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Now Showing Reel Gardens

The Arboretum's fourth annual shows pays tribute to films that have planted the seeds of gardeners' dreams.

October 04, 1998|ROBERT SMAUS | TIMES GARDEN EDITOR

If you liked the movie, you'll love the garden, at least that's what the organizers of the fourth Los Angeles Garden Show are hoping.

This year's theme, "Gardens of the Silver Screen," pays homage to Hollywood--the inspiration for everything from flower arrangements to the show's style gardens.

The four-day garden extravaganza opens Thursday at the Arboretum of Los Angeles County in Arcadia, which just happens to be a favorite location for movies and TV series.

The original "Tarzan" was filmed here, as were "Fantasy Island," "Murder She Wrote" and "Anaconda." The snake-infested swamp in that scary movie was actually the peaceful duck pond at the arboretum.

Sponsored by the California Arboretum Foundation, the outdoor show is held in October because of the great autumn weather and because fall is such a good time to plant just about anything.

More than 25,000 visitors attended last year's show; proceeds fund projects at the arboretum.

This year there are 13 small style gardens to look at or walk through, each created by a different designer and all based on movies or Hollywood personalities.

These sometimes fantastic gardens are full of design and planting ideas that can be borrowed or modified for your own backyard. They're small enough (about 30 by 30 feet) to even make sense on a condominium patio but, because they are outside, they're larger than those seen at the typical fair or flower show.

More often than not, they use new materials and plants, or daring ideas, that can't be tried for the first time in a client's garden.

Though the gardens may be the best reason to attend the show, it's also a great place to hear lectures on all aspects of gardening. There will be two lectures going on during most show hours, about everything from garden antiques to feng shui in the garden.

Those in need of a few plants for fall planting, or some garden ornaments or gadgets, will find plenty to look at inside the Marketplace or outside at the Plant Market. Or, visitors can simply admire the flowers arranged inside the Floral Pavilion at Ayres Hall.

An area called Garden Living will feature seven canopied room settings designed by members of the Pasadena chapter of the American Society of Interior Designers, and these will also have Hollywood themes. One will recreate a jungle-like dressing room for Johnny Weissmuller, the star of the original "Tarzan" film series.

The Style Gardens

Just what does a movie-inspired garden look like? Because the gardens are planted only days before the show opens, you'll have to visit to see for yourself, but sketches of the proposed gardens look intriguing.

Scenes from the 1939 classic "The Wizard of Oz" will greet visitors at the gate, but instead of a yellow brick road, the path will be lined with blazing yellow lantana.

Burkard Nurseries in Pasadena and wholesale Monrovia Nursery Co. are planting the entrance to look like the scarecrow's cornfield.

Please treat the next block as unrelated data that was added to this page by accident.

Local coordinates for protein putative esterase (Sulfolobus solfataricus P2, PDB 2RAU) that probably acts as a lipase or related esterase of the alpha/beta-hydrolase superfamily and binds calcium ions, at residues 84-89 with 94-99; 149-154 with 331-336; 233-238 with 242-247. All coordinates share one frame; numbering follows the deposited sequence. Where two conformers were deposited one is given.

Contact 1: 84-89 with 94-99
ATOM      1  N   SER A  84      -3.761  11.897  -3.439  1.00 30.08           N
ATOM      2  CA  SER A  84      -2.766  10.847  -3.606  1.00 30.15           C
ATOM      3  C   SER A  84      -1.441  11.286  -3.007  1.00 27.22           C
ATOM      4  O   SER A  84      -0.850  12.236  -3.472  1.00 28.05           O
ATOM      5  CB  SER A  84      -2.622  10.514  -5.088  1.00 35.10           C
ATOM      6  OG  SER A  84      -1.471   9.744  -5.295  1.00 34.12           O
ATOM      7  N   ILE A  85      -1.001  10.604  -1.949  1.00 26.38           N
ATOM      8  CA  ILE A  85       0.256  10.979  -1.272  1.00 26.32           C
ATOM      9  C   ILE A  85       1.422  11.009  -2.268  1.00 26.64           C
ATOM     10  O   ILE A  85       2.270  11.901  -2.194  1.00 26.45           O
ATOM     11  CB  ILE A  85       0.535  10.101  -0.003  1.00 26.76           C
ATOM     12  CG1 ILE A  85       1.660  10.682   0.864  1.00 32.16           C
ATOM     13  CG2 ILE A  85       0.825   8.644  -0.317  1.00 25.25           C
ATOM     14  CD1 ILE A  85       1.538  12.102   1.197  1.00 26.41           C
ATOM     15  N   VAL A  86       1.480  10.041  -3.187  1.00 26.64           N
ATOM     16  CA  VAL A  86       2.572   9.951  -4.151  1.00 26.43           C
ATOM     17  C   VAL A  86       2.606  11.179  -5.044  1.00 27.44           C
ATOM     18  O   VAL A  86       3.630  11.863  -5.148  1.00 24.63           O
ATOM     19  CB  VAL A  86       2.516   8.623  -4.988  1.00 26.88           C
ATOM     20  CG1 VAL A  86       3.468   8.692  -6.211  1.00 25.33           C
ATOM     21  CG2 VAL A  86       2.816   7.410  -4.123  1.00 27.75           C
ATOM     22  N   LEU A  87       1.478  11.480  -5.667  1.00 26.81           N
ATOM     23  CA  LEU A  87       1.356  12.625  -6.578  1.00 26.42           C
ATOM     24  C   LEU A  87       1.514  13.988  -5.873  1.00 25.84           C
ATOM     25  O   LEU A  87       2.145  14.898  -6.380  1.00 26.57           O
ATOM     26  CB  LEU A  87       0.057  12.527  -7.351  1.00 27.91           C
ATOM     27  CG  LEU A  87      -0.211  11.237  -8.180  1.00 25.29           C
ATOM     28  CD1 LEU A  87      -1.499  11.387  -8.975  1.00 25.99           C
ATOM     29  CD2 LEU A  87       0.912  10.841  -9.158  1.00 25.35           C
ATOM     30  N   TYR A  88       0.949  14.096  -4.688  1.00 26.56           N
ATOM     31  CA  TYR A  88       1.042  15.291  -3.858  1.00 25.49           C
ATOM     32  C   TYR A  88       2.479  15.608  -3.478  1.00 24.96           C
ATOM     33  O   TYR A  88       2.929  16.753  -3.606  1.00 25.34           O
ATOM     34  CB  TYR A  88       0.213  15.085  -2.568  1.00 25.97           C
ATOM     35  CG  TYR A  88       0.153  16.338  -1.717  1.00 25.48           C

Hidden among the cornstalks will be recent plant introductions from Monrovia, such as the plum-foliaged fringe flower named "Sizzling Pink" and the brightly colored dwarf crape myrtles and oleanders. (The show has always been a good place to see some of the newest plants available to gardeners.)

The Montana trout stream in Robert Redford's "A River Runs Through It" will be turned into a dry stream bed that flows through an environmentally sound California garden by Toyon Design. Natives and other drought-tolerant plantings will grow along its banks.

Clint Eastwood's "Midnight in the Garden of Good and Evil," based on John Berendt's best-selling book, was a puzzle to some viewers, and designer Suzie Moon promises that the garden will also be "grand and curious."

A formal patio set in the South, it will be a combination of opulence and decay. Statuary and fountains done in black and white will combine with plants colored lavender, plum, purple, gray and blood red.

A garden by Rebecca Bubenas will look like a landscape "that might have been designed by George Hurrell," who took crisp, contrasty black and white portraits of Hollywood stars of the 1930s and '40s.

The garden will contrast dark with bright plantings and will be full of strong shadows and sharp angles, as are the classic photographs.

"The Garden of Allah," a 1936 film starring Marlene Dietrich and Charles Boyer, contained garden sets designed by landscape architect Florence Yoch (though her most famous set was for "Gone With the Wind").

It will be the inspiration behind Martin Kelly's Moorish design, with an octagonal blue pool surrounded by pots and pebble mosaic. The plantings are mostly things that could be found growing around the Mediterranean.

"The Secret Garden" by Janie Malloy of Home Grown is based on the 1993 children's movie that was adapted from the well-known book. This neglected garden has been discovered by children who bring it back to life.

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